Before I had left LA, one of my Roman friends had told me about a keyhole on Colle Aventino (Aventine Hill), from which you could see the dome of St. Peter’s Basilica. A few months later I was watching the Oscar-winning film La Grande Bellezza and was delighted when the main character looked through it in the movie! And so one sunny day in Rome when I happened to be alone with no specific plans, I decided to go see it for myself.
There’s a little food shop in Travestere that I had heard of and wanted to stop into, so I figured I’d cross Ponte Sisto (my hotel was nearby), check out “Tastevere Kmzero” and then walk West to cross Ponte Palatino. From there it was only a short walk to Aventine Hill. The woman at the front desk at my hotel had told me – when I gave her a vague description of what I was looking for – that I should go to Giardini degli Aranci, Garden of the Oranges, and that anyone could tell me how to get there. Good plan, right?
Tastevere Kmzero was closed for the holidays. And then I got horribly, ridiculously lost.
I walked and walked and walked and eventually realized I was nowhere near my destination. When I asked people on the street how to get to “Aventino” or “Giardini degli Aranci”, they looked at me like I was crazy. Somehow I wound up at the main Trastevere train station (the one that links to the airport) and finally someone was able to tell me to take the #3 bus and tell them I wanted to get off for Giardini degli Aranci. I bought my bus ticket and was (finally) on my way.
While on the bus I realized that, unlike during my previous trips to Italy, I had bought an Italian SIM card for my phone this time. I had a data plan! I had Google Maps! I’M A COMPLETE IDIOT!
When the driver told me this was my stop I looked up Giardini degli Aranci on Maps and vuola! I started walking toward the pin.
Giardini degli Aranci (also known as Parco Savello) sits right next to the Basilica of Santa Sabina, its entrance marked by a stone archway. Legend says that Saint Dominic, a Spanaird, gave the garden its name and its first orange tree. Having transported the sapling from his homeland, he planted it close to the cloister of a church where it flourished. The tree remains to this day, visible through a “porthole” in the wall of the nave. Miraculously, a younger sapling grew on its remains which continues to bear fruit. There’s also a legend that says that Saint Catherine of Siena picked the oranges from this ancient tree and made candied fruit to give to Pope Urban VI. Years later, orange trees were added to the monastery garden, which became known as the Garden of Oranges.
I followed a segway tour through the arch and, even though it was chilly outside, was met by a large group of fruit-filled orange trees. I walked through them, looking for the gate that might contain the keyhole, but instead only found a large concrete overlook.
Though the view of Rome was immense and impressive, it wasn’t what I had been looking for. Whipping out my phone, I googled “keyhole view of Rome” and found it: it was very nearby and known as “The Keyhole of the Knights of Malta”.
The Knights of Malta are a sovereign power with no territory. They are what is left of the former monastic order of the “Knights Hospitaller” which was created during the Crusades to protect pilgrims in the Holy Land. They used to control Malta (a country composed of seven islands in the Mediterranean Sea) until they were expelled by Napoleon in 1798. Even now that there is now, again, an independent Republic of Malta, the order bases itself in Rome, where they have been since 1834. They have their own passports and coinage, diplomatic relations with over 100 countries and permanent “observer” status at the UN. Their goal, as an order, is to provide humanitarian and medical aid, similar to the Red Cross.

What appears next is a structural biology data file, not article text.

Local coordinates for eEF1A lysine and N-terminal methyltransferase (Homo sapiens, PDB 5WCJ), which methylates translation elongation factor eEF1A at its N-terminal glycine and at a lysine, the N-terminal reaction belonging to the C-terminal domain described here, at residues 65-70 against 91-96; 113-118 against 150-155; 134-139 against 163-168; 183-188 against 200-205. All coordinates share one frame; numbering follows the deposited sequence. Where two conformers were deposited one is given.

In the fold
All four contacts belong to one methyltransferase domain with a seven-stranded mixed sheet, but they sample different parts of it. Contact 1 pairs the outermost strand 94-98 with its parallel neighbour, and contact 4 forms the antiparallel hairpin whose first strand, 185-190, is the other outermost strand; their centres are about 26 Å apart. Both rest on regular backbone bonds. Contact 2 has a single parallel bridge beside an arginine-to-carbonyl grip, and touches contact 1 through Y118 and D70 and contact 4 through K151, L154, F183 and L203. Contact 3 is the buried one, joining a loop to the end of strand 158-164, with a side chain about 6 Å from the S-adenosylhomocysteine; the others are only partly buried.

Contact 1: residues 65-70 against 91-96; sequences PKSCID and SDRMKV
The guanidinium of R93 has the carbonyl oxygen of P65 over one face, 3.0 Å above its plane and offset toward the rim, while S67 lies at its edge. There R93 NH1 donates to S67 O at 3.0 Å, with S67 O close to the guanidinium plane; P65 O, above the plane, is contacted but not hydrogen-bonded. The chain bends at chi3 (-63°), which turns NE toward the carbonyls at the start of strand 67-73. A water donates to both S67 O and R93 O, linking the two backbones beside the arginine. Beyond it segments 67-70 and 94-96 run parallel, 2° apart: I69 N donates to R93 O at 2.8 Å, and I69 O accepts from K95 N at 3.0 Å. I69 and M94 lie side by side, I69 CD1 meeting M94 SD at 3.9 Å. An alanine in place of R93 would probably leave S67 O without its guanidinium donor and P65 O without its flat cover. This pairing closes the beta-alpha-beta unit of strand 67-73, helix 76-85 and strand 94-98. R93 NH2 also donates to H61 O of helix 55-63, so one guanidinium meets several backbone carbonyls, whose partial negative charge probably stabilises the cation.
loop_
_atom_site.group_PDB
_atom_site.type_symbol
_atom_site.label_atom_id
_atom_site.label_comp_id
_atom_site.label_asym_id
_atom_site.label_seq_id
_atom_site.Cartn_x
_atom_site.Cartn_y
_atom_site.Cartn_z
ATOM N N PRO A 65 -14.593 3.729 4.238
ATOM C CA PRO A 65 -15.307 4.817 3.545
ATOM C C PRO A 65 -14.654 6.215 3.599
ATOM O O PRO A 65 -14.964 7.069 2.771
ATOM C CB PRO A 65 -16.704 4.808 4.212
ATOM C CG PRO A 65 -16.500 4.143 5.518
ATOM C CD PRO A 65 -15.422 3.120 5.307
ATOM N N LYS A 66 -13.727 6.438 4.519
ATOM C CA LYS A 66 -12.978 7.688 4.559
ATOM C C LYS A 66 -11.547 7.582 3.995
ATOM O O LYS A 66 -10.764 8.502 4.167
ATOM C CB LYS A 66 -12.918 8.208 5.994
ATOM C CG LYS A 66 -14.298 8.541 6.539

I exited Giardini degli Aranci and followed the new pin in my Maps app to the right till I arrived in a small piazza, “dei Cavallieri di Malta” (“of the Knights of Malta”), which is home to the Villa del Priorato di Malta, the home residence of the Order. I didn’t even notice the gate that was directly to my right until I moved to the middle of the piazza and turned around.
The central portal of the villa is a large wall of white stone, faux “windows” carved into it with a large, arched green door in the center. I was lucky: there were only a few people in the piazza that day. There was no line in front of the door to look through the toward the Basilica. There was ONE person there, though, and it was a good thing – no signs marked the infamous keyhole. In fact, there was no indication that anything significant was in the square at all. If someone hadn’t rested their bike against the door as they bent over to squint, I might’ve found myself testing out every quarter-sized hole in the square!
Then the cyclist had peddled off I approached the door, leaned over, closed one eye and – bam! There it was! The dome of St. Peter’s Basilica! Hedges on the other side of the portal arched over and around it, perfectly framing it where it stood, all the way on the other side of Rome! Absolutely amazing!
Unfortunately, my picture didn’t come out quite so amazingly…
Others have had much more luck, though (and better equipment, and MUCH more skill).
(Photo courtesy Liv Italy Tours)
(Photo courtesy Virtual Tourist)
Have you had the chance to try your luck with this photo opp? If so, share it with us!